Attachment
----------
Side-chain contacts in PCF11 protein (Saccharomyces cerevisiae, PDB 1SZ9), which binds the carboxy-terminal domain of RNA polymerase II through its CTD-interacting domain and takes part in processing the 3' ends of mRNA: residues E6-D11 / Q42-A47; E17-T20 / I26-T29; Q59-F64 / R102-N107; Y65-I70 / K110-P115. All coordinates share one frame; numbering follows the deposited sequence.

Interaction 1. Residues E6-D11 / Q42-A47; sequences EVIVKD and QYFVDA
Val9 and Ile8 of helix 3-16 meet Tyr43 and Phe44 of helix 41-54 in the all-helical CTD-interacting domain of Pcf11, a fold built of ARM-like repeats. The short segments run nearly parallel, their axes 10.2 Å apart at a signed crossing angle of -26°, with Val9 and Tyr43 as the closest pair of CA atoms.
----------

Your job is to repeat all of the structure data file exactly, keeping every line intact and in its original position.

Side-chain contacts in PCF11 protein (Saccharomyces cerevisiae, PDB 1SZ9), which binds the carboxy-terminal domain of RNA polymerase II through its CTD-interacting domain and takes part in processing the 3' ends of mRNA: residues E6-D11 / Q42-A47; E17-T20 / I26-T29; Q59-F64 / R102-N107; Y65-I70 / K110-P115. All coordinates share one frame; numbering follows the deposited sequence.

Interaction 1. Residues E6-D11 / Q42-A47; sequences EVIVKD and QYFVDA
Val9 and Ile8 of helix 3-16 meet Tyr43 and Phe44 of helix 41-54 in the all-helical CTD-interacting domain of Pcf11, a fold built of ARM-like repeats. The short segments run nearly parallel, their axes 10.2 Å apart at a signed crossing angle of -26°, with Val9 and Tyr43 as the closest pair of CA atoms.